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By Eric D. Carlson Four articles, derived from the Santa Clara University, Center for Science, Technology, and Society’s conference, Digital Divide or Digital Commons: Toward Global Knowledge Sharing, represent the breadth and depth of the topics of the conference, as well as the global diversity of the presenters and attendees.
By John Leslie King The evolution of knowledge infrastructure, from its origins in manuscripts and collections through the current development of digital libraries, raises two concerns surrounding the development of infrastructural frameworks for global knowledge: knowledge bundling and the relationship between social surplus and the cultural institutions that provide our knowledge infrastructure.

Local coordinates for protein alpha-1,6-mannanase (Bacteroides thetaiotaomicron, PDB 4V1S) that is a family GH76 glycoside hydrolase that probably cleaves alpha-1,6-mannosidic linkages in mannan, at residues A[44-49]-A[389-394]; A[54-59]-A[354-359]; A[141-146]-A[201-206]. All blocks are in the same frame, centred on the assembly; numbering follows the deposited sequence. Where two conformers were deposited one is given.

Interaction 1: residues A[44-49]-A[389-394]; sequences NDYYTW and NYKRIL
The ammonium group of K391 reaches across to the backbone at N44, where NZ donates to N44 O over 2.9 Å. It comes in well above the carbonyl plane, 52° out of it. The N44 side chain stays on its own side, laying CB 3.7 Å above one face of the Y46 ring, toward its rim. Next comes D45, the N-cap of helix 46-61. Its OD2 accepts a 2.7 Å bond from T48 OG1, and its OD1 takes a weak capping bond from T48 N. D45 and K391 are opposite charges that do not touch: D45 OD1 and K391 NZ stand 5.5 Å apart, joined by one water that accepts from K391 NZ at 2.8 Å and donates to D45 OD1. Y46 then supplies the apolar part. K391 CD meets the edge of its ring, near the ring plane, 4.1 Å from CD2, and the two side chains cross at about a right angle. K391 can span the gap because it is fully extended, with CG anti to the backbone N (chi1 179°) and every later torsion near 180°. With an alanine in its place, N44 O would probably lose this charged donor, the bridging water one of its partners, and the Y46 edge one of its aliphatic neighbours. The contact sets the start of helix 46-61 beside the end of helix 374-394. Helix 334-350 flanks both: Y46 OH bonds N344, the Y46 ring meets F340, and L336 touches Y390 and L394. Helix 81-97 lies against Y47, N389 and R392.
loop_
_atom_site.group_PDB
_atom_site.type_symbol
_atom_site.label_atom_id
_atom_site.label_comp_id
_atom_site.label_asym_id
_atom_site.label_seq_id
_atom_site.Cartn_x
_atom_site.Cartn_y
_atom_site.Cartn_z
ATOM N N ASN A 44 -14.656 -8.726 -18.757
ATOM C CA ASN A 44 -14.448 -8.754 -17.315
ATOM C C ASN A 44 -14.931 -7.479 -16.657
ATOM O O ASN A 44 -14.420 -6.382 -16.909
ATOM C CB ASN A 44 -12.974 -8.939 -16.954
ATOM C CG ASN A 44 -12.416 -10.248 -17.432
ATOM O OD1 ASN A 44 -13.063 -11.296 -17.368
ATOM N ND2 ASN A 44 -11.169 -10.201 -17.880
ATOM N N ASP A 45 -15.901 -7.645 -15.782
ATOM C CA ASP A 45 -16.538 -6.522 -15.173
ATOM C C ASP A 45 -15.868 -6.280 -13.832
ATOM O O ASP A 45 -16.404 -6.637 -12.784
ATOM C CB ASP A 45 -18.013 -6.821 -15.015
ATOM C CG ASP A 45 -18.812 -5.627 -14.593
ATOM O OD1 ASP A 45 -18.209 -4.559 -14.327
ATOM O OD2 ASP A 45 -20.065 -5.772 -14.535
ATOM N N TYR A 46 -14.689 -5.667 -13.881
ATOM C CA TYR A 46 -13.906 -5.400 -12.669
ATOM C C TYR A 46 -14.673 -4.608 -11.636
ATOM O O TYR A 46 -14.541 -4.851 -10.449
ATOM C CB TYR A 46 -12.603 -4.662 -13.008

By Pedro Hepp During the past 15 years, Chile has implemented a major program with digital technologies to enhance global knowledge sharing in its educational system.
By Roberto Verzola Examples from the Philippines suggest strategies for use of low-cost, digital technologies in developing countries. These examples raise a legal issue (Intellectual Property Rights) and pose an economic dilemma (the emergence of a knowledge rentier class), both of which have a significant impact on global knowledge sharing.
By Geoffrey C. Bowker Three main issues—control of knowledge, privacy, and patterns of ownership—frame the key question for global knowledge sharing: digital divide or digital commons?